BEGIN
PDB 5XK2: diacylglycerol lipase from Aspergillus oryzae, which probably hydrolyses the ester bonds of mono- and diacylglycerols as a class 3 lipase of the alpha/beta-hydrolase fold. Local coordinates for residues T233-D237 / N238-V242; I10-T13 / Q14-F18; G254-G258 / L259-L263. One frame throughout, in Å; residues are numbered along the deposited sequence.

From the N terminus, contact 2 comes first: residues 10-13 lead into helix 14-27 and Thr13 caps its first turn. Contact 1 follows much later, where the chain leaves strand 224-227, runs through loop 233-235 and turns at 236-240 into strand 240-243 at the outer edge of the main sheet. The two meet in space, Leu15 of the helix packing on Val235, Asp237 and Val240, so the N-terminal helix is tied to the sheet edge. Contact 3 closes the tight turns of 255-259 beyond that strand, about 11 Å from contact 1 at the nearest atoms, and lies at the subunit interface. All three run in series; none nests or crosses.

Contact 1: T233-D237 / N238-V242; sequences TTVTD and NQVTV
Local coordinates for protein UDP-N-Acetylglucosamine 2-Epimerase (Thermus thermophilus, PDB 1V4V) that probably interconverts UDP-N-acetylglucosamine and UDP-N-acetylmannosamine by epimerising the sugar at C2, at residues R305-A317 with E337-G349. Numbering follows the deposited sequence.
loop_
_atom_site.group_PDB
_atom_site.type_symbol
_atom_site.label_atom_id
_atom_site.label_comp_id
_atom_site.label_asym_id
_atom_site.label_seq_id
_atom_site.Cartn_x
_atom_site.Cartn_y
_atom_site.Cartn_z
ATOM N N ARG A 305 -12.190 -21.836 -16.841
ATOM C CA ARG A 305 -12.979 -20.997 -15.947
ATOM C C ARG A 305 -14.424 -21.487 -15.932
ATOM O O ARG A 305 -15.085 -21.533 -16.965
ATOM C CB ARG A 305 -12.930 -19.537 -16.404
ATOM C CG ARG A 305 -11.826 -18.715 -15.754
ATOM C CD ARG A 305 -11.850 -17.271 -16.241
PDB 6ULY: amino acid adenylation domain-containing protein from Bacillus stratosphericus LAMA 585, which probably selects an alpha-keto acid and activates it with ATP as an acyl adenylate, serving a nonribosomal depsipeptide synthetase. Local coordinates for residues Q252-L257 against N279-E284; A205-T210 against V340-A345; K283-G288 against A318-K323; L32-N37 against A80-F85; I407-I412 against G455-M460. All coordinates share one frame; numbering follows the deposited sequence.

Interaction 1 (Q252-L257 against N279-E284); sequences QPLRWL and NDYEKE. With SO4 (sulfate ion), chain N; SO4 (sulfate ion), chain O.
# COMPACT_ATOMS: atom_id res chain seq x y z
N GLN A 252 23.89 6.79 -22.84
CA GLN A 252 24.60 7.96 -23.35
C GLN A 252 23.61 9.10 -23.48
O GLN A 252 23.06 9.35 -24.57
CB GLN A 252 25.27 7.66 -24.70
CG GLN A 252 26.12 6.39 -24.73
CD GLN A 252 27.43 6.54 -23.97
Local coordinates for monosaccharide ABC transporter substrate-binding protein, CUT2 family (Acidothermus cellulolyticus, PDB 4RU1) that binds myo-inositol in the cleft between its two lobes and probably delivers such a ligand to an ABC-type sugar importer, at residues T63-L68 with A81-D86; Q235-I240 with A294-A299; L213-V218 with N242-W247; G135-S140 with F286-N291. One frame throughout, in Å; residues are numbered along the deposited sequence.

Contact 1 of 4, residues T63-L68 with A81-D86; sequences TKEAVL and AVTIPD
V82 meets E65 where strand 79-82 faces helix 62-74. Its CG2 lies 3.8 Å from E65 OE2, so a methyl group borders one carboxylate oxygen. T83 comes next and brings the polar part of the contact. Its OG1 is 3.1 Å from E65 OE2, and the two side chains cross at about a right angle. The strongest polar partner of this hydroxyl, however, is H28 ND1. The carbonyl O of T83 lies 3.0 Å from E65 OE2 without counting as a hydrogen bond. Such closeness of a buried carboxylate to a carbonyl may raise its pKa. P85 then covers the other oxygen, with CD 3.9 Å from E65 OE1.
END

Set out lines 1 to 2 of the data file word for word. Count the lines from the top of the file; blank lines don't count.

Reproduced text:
PDB 5XK2: diacylglycerol lipase from Aspergillus oryzae, which probably hydrolyses the ester bonds of mono- and diacylglycerols as a class 3 lipase of the alpha/beta-hydrolase fold. Local coordinates for residues T233-D237 / N238-V242; I10-T13 / Q14-F18; G254-G258 / L259-L263. One frame throughout, in Å; residues are numbered along the deposited sequence.

From the N terminus, contact 2 comes first: residues 10-13 lead into helix 14-27 and Thr13 caps its first turn. Contact 1 follows much later, where the chain leaves strand 224-227, runs through loop 233-235 and turns at 236-240 into strand 240-243 at the outer edge of the main sheet. The two meet in space, Leu15 of the helix packing on Val235, Asp237 and Val240, so the N-terminal helix is tied to the sheet edge. Contact 3 closes the tight turns of 255-259 beyond that strand, about 11 Å from contact 1 at the nearest atoms, and lies at the subunit interface. All three run in series; none nests or crosses.